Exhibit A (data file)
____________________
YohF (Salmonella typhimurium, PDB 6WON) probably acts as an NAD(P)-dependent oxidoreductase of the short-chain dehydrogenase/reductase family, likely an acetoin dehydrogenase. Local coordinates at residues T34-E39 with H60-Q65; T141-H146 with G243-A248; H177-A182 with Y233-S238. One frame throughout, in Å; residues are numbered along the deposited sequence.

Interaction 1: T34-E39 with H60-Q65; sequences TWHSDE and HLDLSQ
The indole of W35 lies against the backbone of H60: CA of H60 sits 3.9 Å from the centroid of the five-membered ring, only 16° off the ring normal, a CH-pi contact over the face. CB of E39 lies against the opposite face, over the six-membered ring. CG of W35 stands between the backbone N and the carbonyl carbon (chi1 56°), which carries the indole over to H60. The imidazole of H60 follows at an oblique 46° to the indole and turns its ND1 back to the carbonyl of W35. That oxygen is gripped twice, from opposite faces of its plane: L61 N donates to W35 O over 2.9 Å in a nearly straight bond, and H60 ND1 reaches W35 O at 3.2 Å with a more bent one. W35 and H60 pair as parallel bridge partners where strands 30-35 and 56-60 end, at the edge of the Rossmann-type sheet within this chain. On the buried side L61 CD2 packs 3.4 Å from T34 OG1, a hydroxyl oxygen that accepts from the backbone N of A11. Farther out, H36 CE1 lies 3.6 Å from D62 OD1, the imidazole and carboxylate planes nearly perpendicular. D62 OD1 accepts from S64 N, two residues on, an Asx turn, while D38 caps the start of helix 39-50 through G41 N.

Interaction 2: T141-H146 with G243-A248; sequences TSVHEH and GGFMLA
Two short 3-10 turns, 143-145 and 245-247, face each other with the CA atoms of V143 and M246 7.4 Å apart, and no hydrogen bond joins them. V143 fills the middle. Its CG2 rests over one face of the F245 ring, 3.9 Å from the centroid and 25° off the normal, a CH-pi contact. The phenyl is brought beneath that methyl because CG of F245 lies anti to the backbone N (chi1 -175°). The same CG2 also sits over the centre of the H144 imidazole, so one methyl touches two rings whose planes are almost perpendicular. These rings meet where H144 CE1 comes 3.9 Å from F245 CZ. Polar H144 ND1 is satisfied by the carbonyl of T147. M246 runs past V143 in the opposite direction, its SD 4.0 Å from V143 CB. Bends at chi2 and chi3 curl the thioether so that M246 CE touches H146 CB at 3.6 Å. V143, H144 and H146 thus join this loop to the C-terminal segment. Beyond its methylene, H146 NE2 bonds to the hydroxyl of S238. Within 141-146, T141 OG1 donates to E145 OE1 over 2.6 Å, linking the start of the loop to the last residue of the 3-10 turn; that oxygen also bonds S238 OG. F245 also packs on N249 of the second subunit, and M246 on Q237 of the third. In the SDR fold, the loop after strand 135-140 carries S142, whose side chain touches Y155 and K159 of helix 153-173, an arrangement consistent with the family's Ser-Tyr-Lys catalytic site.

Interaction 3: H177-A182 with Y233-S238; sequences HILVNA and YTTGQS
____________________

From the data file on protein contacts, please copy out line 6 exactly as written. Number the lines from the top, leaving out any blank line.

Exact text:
Interaction 3: H177-A182 with Y233-S238; sequences HILVNA and YTTGQS